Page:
“A Moment of Raw Emotion and Connection”: CT Native and TV Journalist Laurie Perez Describes Covering LA’s George Floyd Protests

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Laurie Perez describes the chaotic scene in Beverly Hills over the weekend when police fired tear gas at crowds forcing many, including Perez herself (in green shirt), to flush the pepper spray from their eyes 

Thanks to social media, The Laurel has been able to follow the reporting of South Windsor native and former Fox61 reporter, Laurie Perez, as she has covered the George Floyd protests in Los Angeles as a reporter for KCBS/KCAL.  Perez has been all over the city and region covering the protests and was caught in the crossfire as law enforcement fired tear gas at crowds over the weekend.  The Laurel recently asked Laurie what it has been like to cover the protests and the clashes between law enforcement and protesters.

Here is her poignant, powerful response, unedited in her own words:

Protests are continuing for an eighth day here in Los Angeles and the surrounding area as thousands will once again take to the streets to express their outrage and demand change. For days now I’ve been on the ground with the crowds as they’ve tried to spread their message — sometimes peacefully, sometimes more aggressively.

I’ve seen peaceful unity of voice and purpose, and I’ve seen fury erupting with crowds smashing and destroying police cars. We watched young people kneeling in front of the National Guard yesterday begging the soldiers to take a knee with them and we saw protesters screaming in the unmoving faces of police standing in line. All of it – people wanting to be heard.

The one interaction that captured it all for me was sudden and unexpected. We were in Long Beach getting video of an outdoor mall that had been looted the night before. Dozens of locals had come with their own cleaning tools to help store owners clean up and the National Guard was there to prevent further looting. One teen who’d been protesting the night before came with friends to help. We were next to him as he asked a Guardsman if he could take a picture and the soldier agreed. As you do when you take a picture, they put their arms around each other’s shoulders and smiled…and then the soldier, voice breaking, said, “I love you, man.” The soldier went on to explain how the protestors look at them and think they’re the enemy, that they’re part of the problem. But, he said, he was on their side, he wants justice for George Floyd, too. A young black man, his emotions overflowed as he voiced how he gets judged twice – by those who see his uniform and others who see his skin color. How when he takes his uniform off, he’s just another black man who has to fear getting hassled, or worse, by police. He had the teen and his friends, a group of Latinx boys, listening with tears in their eyes.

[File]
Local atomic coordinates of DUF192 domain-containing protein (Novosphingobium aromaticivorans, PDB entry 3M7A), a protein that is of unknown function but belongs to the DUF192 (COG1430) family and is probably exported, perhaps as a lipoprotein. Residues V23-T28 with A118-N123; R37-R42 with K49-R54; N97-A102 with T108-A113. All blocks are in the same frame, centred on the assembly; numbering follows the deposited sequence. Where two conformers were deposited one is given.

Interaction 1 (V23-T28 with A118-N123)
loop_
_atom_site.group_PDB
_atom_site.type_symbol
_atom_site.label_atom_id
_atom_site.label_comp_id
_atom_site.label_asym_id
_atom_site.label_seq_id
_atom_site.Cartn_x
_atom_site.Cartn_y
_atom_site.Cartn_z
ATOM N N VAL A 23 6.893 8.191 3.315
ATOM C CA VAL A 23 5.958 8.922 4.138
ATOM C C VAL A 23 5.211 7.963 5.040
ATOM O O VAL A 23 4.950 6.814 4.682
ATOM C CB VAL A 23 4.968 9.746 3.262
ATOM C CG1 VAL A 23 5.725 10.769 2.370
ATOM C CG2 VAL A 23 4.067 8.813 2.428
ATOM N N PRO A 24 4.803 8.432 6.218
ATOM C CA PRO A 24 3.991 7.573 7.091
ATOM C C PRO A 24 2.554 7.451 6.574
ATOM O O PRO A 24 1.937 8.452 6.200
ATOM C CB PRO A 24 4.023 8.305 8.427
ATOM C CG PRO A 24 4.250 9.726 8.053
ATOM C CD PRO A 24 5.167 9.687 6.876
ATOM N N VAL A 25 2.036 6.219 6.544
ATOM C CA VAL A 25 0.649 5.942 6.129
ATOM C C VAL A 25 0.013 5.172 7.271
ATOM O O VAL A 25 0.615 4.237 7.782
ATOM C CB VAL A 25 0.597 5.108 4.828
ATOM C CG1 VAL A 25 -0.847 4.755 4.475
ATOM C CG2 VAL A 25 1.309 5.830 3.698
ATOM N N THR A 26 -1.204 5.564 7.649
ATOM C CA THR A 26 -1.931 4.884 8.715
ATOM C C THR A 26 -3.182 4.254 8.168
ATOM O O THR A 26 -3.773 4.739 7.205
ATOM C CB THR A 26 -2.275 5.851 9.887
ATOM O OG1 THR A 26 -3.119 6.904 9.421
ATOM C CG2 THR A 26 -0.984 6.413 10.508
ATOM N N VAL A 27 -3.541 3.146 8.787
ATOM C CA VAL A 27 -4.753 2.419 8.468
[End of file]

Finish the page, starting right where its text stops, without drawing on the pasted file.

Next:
It was only a three minute exchange but it was remarkable. I haven’t seen a soldier, especially when they’re in uniform, especially when they’re on duty, speak that candidly and publicly. The teen said to me afterwards, “He’s part of what we think, the wrong side. For him to speak to me like that, they’re not all against us.” It was an extraordinary moment of understanding.

So of all the moments I’ve witnessed these past few days – the massive marches, the clashes, the rage, the hope – this is the one I think I’ll remember the most – a moment of raw emotion and connection.